"Good morning!" says Brer Rabbit. "Nice weather we're having this morning."
   Tar-Baby didn't say a word, and Brer Fox, he lay low.
   "How are you feeling this morning?" says Brer Rabbit.
   Brer Fox, he winked his eye real slow and lay low and the Tar-Baby didn't say a thing.
   "What is the matter with you then? Are you deaf?" says Brer Rabbit. "Cause if you are, I can holler louder," says he.
   The Tar-Baby stayed still and Brer Fox, he lay low.
   "You're stuck-up, that's what's wrong with you. You think you're too good to talk to me," says Brer Rabbit. "And I'm going to cure you, that's what I'm going to do."
   Brer Fox started to chuckle in his stomach, he did, but Tar-Baby didn't say a word.
   "I'm going to teach you how to talk to respectable folks if it's my last act," says Brer Rabbit. "If you don't take off that hat and say howdy, I'm going to bust you wide open," says he.
   Tar-Baby stayed still and Brer Fox, he lay low.
   Brer Rabbit kept on asking her why she wouldn't talk and the Tar-Baby kept on saying nothing until Brer Rabbit finally drew back his fist, he did, and blip - he hit the Tar-Baby on the jaw. But his fist stuck and he couldn't pull it loose. The tar held him. But Tar-Baby, she stayed still, and Brer Fox, he lay low.
   "If you don't let me loose, I'm going to hit you again," says Brer Rabbit, says he, and with that he drew back his other fist and blap - he hit the Tar-Baby with the other hand and that one stuck fast too.
   Tar-Baby she stayed still, and Brer Fox, he lay low.
   "Turn me loose, before I kick the natural stuffing out of you," says Brer Rabbit, says he, but the Tar-Baby just sat there.
   She just held on and then Brer Rabbit jumped her with both his feet. Brer Fox, he lay low. Then Brer Rabbit yelled out that if that Tar-Baby didn't turn him loose, he was going to butt her crank-sided. Then he butted her and his head got stuck.
   Brer Fox walked out from behind the bushes and strolled over to Brer Rabbit, looking as innocent as a mockingbird.
   "Howdy, Brer Rabbit," says Brer Fox. "You look sort of stuck up this morning," says he. And he rolled on the ground and laughed and laughed until he couldn't laugh anymore.
   By and by he said, "Well, I expect I got you this time, Brer Rabbit," says he. "Maybe I don't, but I expect I do. You've been around here sassing after me a mighty long time, but now it's the end.
   And then you're always getting into something that's none of your business," says Brer Fox, says he. "Who asked you to come and strike up a conversation with this Tar-Baby?   And who stuck you up the way you are? Nobody in this round world. You just jammed yourself into the Tar-Baby without waiting for an invitation," says Brer Fox. "There you are and there you'll stay until I fix up a brush-pile and fire it up, ‘cause I'm going to barbecue you today, for sure," says Brer Fox.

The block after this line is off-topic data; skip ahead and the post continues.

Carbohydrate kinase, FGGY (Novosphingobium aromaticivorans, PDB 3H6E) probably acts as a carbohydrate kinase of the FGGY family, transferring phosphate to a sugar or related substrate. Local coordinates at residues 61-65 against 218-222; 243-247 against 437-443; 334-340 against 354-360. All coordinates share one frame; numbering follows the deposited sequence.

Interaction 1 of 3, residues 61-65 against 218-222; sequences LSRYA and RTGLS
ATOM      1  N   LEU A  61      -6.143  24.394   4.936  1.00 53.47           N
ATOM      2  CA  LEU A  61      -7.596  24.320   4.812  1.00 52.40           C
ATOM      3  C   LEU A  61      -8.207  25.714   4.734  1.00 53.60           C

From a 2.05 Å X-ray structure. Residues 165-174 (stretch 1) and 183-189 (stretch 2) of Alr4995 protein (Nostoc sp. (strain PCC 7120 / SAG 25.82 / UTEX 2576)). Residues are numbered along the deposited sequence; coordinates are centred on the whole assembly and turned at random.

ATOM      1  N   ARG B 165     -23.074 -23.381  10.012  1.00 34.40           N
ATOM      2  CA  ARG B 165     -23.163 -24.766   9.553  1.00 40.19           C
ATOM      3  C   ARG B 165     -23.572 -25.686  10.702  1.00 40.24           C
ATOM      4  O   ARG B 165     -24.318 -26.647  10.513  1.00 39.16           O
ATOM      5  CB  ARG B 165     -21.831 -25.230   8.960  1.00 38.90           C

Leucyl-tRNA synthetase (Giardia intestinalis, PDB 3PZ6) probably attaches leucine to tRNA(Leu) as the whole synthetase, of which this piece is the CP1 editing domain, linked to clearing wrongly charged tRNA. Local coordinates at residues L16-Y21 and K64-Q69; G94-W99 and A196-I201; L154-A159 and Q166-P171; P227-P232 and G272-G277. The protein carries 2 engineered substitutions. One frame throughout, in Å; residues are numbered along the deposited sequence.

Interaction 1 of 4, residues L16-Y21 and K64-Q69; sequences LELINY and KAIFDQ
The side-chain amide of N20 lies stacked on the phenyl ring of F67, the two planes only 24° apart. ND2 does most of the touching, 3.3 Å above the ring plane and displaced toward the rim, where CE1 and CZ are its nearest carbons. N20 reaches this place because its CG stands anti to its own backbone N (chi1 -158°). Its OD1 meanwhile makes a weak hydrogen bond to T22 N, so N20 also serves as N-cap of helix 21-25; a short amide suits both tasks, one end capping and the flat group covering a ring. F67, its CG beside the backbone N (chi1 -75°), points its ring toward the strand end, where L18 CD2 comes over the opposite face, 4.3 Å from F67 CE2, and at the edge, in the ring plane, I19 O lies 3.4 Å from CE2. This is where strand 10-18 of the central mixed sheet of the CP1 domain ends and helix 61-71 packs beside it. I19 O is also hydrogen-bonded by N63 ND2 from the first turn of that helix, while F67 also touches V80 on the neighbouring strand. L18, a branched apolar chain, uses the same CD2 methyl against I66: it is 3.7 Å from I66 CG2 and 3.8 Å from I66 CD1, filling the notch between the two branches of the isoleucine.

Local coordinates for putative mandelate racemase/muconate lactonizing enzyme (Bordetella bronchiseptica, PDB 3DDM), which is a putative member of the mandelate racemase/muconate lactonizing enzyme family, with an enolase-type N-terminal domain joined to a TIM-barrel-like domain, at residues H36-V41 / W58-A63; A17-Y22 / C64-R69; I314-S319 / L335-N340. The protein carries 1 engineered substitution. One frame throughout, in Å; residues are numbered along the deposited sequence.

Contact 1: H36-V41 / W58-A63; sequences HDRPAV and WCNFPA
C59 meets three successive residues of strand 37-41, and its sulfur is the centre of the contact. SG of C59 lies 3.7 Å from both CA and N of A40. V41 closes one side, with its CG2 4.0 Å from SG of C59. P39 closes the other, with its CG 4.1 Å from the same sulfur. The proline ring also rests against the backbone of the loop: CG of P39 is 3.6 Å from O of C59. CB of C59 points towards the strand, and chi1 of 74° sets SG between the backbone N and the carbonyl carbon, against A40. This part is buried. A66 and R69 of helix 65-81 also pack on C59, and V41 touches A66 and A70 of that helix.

Then Brer Rabbit started talking mighty humble.
   "I don't care what you do with me, Brer Fox, says he, "Just so you don't fling me in that briar patch. Roast me, Brer Fox," says he, "But don't fling me in that briar patch."
   "It's so much trouble to kindle a fire," says Brer Fox, says he, "that I expect I'd better hang you," says he.
   "Hang me just as high as you please, Brer Fox, says Brer Rabbit, "but for the Lord's sake, don't fling me in that briar patch," says he.
   "I don't have any string, " says Brer Fox, "Now I expect I had better drown you, " says he.
   "Drown me just as deep as you please, Brer Fox," says Brer Rabbit, "But please do not fling me in that briar patch, " says he.
   "There's no water near here," says Brer Fox, says he, "And now I reckon I'd better skin you."
   "Skin me Brer Fox," says he. "Snatch out my eyeballs, tear out my ears by the roots," says he, "But please, Brer Fox, don't fling me in that briar patch, " says he.
   Of course, Brer Fox wanted to get Brer Rabbit as bad as he could, so he caught him by the behind legs and slung him right in the middle of the briar patch. There was a considerable flutter when Brer Rabbit struck the bushes, and Brer Fox hung around to see what was going to happen.
   By and by he heard someone call his name and ‘way up on the hill he saw Brer Rabbit sitting cross-legged on a chinquapin log combing the tar pitch out of his hair with a chip. Then Brer Fox knew he had been tricked.
   Brer Rabbit hollered out, "Born and bred in the briar patch. I was born and bred in the briar patch!" And with that he skipped out just as lively as a cricket in the embers of a fire.

The End.

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For me, the last metaphor of Brer Rabbit being "just as lively as a cricket in the embers of a fire" reminds me of Mary Agnes in letter seventy-four, whose "embers" are said to be "dying back on the stove." Additionally, the way in which Brer Rabbit tricks Brer Fox, by pleading with him not to do what he in fact wishes him to do, resembles the way in which Sofia is rescued from prison by Mary Agnes:
   "Say she happy in prison, strong girl like her. Her main worry is just the thought of ever being some white woman maid."

Introduction to The Uncle Remus Tales written by Matthew Kane [2001].  
Brer Rabbit & the Tar-Baby written by Joel Chandler Harris.